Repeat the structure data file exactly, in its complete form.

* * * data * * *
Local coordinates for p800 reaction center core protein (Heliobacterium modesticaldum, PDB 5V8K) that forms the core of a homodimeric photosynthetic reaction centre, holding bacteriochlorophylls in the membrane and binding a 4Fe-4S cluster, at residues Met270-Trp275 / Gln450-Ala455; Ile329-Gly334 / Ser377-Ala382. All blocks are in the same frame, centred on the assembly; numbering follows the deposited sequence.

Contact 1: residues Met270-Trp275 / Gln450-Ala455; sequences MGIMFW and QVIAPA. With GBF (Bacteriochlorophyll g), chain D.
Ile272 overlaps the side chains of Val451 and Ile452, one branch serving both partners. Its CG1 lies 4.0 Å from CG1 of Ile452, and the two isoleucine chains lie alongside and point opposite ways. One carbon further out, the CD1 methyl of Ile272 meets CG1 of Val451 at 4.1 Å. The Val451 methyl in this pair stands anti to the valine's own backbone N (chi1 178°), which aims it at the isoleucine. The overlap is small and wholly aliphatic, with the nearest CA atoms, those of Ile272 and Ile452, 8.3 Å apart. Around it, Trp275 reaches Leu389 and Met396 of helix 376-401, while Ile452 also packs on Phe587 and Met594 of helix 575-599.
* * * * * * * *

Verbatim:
Local coordinates for p800 reaction center core protein (Heliobacterium modesticaldum, PDB 5V8K) that forms the core of a homodimeric photosynthetic reaction centre, holding bacteriochlorophylls in the membrane and binding a 4Fe-4S cluster, at residues Met270-Trp275 / Gln450-Ala455; Ile329-Gly334 / Ser377-Ala382. All blocks are in the same frame, centred on the assembly; numbering follows the deposited sequence.

Contact 1: residues Met270-Trp275 / Gln450-Ala455; sequences MGIMFW and QVIAPA. With GBF (Bacteriochlorophyll g), chain D.
Ile272 overlaps the side chains of Val451 and Ile452, one branch serving both partners. Its CG1 lies 4.0 Å from CG1 of Ile452, and the two isoleucine chains lie alongside and point opposite ways. One carbon further out, the CD1 methyl of Ile272 meets CG1 of Val451 at 4.1 Å. The Val451 methyl in this pair stands anti to the valine's own backbone N (chi1 178°), which aims it at the isoleucine. The overlap is small and wholly aliphatic, with the nearest CA atoms, those of Ile272 and Ile452, 8.3 Å apart. Around it, Trp275 reaches Leu389 and Met396 of helix 376-401, while Ile452 also packs on Phe587 and Met594 of helix 575-599.